Back in the summer of 2013, facing a modest shareholder revolt, Apple CEO Tim Cook did one of the more remarkable things I’ve seen in years of writing about corporate compensation:

He volunteered to rewrite the rules for the restricted stocks units he had already been granted.

He was under no obligation to do so. But shareholders had seen the company’s stock cut almost in half over the past year and were getting nervous. There was lots of thumb-sucking over whether Apple could still innovate under the leadership of the man who had replaced Steve Jobs.

Cook, along with Apple’s board and executive team, wanted to make a defiant statement about their strong belief in the company’s future.

So the board decided to change the rules about vesting for restricted stock units by tying them even more closely to the company’s performance. While the rules were written for new RSUs, Cook asked to have them applied retroactively to the massive stock award he had received when he became CEO in August 2011.

Originally, Cook’s RSUs were scheduled to vest in two batches: one in 2016, and the other in 2021.

Under the new terms, Cook’s remaining RSUs were scheduled to vest in various amounts over the remaining eight years of his contract. For the full target amount to vest each year, Cook and Apple had to meet strict performance targets related to shareholder value.

To be clear, there was zero upside for Cook in this new arrangement. No matter how well Apple does, he can’t get more RSUs. But if the company stumbles, he loses stock. There is only downside for him.

Indeed, later that fiscal year (2013), Cook forfeited $4 million worth of stock because the company missed its targets. No need to weep for Cook, he’s loaded. But in the money-grubbing era of executive compensation, a CEO running the world’s most valuable (and massively profitable) company gives up compensation?

It’s almost unheard of.

The company’s latest proxy filing yesterday shows how that arrangement bites Cook in the other direction. It also reveals that Cook is facing enormous downside this year, for a couple of reasons.

To be sure, Cook will be fine no matter what. He made about $10 million in compensation last year between salary and executive bonuses. So no tears, please.

Still, to the first point: Apple blew the doors off, financially speaking, in fiscal year 2015. At the very highest end of its internal goals for executive bonuses, the board targeted a 15 percent increase in revenue to $210 billion for FY2015. Apple posted revenue of $233 billion.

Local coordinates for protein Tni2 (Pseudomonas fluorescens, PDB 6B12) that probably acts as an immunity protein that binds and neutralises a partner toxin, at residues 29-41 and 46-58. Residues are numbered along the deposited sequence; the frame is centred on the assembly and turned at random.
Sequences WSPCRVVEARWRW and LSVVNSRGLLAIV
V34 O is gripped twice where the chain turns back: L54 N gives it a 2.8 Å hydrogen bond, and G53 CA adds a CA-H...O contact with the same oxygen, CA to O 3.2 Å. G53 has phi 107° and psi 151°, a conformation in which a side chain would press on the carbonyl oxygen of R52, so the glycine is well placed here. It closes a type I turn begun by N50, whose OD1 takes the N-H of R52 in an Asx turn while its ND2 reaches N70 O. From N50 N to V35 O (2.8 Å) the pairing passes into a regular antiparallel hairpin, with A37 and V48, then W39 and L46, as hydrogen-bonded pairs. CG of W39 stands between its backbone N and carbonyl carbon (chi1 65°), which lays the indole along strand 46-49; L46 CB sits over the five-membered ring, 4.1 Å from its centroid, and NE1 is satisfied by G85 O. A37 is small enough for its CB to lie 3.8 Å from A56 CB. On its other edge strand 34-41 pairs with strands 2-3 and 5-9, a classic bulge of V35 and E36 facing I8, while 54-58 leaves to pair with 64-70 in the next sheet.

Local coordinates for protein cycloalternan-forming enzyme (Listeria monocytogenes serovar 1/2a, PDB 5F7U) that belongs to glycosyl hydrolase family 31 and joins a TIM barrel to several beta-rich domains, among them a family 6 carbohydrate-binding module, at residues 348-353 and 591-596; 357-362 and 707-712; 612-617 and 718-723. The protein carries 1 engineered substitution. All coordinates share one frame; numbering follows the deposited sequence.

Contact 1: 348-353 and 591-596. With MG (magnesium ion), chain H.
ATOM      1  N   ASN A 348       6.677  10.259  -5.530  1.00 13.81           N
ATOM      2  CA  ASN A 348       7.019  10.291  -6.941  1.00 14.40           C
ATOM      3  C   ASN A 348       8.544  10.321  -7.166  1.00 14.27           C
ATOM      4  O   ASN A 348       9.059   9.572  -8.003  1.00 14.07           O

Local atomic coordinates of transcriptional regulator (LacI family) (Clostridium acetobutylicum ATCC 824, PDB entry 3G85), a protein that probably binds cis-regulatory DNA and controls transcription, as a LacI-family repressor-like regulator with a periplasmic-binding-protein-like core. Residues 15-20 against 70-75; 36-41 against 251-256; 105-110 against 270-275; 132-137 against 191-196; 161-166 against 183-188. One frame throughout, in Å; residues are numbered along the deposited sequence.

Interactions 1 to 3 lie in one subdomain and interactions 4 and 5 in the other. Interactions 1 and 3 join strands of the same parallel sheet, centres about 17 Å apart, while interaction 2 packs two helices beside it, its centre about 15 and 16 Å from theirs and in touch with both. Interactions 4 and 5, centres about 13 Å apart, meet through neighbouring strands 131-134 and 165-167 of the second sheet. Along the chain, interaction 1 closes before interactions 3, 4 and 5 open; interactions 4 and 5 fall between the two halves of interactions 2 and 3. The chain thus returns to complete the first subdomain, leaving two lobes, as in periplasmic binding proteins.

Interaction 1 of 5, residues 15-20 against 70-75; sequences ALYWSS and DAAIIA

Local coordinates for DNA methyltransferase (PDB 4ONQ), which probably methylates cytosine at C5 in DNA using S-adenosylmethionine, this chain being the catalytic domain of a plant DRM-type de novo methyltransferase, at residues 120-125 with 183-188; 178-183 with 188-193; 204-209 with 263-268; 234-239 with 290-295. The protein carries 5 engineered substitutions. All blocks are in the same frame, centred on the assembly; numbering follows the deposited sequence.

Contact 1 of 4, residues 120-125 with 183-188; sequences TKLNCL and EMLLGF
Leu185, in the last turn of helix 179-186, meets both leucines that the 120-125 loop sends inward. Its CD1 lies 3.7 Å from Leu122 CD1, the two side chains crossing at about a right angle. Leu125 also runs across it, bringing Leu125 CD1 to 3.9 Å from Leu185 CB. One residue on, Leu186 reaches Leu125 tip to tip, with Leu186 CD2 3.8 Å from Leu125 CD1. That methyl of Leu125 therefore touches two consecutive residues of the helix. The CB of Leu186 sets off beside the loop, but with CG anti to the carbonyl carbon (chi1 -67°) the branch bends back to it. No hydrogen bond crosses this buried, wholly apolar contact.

Despite that bofo year, Apple’s stock was relatively flat.

Now, to the second point: The target performance for Cook’s RSU’s is tied to something called Total Shareholder Return (a factor of the stock performance relative to the S&P 500 plus things like dividends paid out). The TSR is measured over the previous two years.

As such, for the two years before August 2015, that TSR was good enough for Cook’s entire bucket of 280,000 RSUs to vest.

But for this coming August 2016, Cook has a larger-than-usual bucket scheduled to vest: 980,000 RSUs. To get that full amount, Apple has to be in the top one-third of S&P 500 companies this year in terms of the TSR (stock performance plus dividend payouts, etc.).

Now, the good news for Cook is that the TSR looks back over a two-year period. That means, what matters will be how Apple’s stock did from August 25, 2014 through August 24, 2016.

Still, the timing looks terrible.

There are growing predictions that Apple may have seen its first year-over-year decline in iPhone sales over the recent holiday quarter. That’s already been making investors nervous, whacking almost 10 percent off its stock since the start of the year.

For the moment, that leaves Apple’s stock up just 3.66 percent since Aug. 25, 2014.

We’ll learn more when Apple reports its Q1 2016 earnings. But should Apple be on a path to reporting dramatically slower growth or (unimaginably) a decline in revenue for the year, it’s safe to assume investors may freak.

It’s possible, of course, that Apple’s slate of new products from last year will catch fire. Or that the iPad will turn around.

But otherwise, there’s not a whole lot Cook and the board can do. About the only card they can play (which is not insignificant) is to dramatically increase the company’s stock buyback and dividend programs.

That bumps up the TSR, but it should also give shareholders a reason to get excited in a year when no major new products are expected. And now that 10 percent of Apple is owned by two large funds (Black Rock and Vanguard Group, as of Dec. 2014), such gestures can carry a lot of weight with fund managers.

Unfortunately for Cook, all of this is coming in a year when he has more at stake than usual, personally. He’s probably not losing any sleep over it or planning to radically change the direction of the company.

But it will be one of those times when his mantra about staying true to a long-term plan will be tested, and likely at some personal cost.


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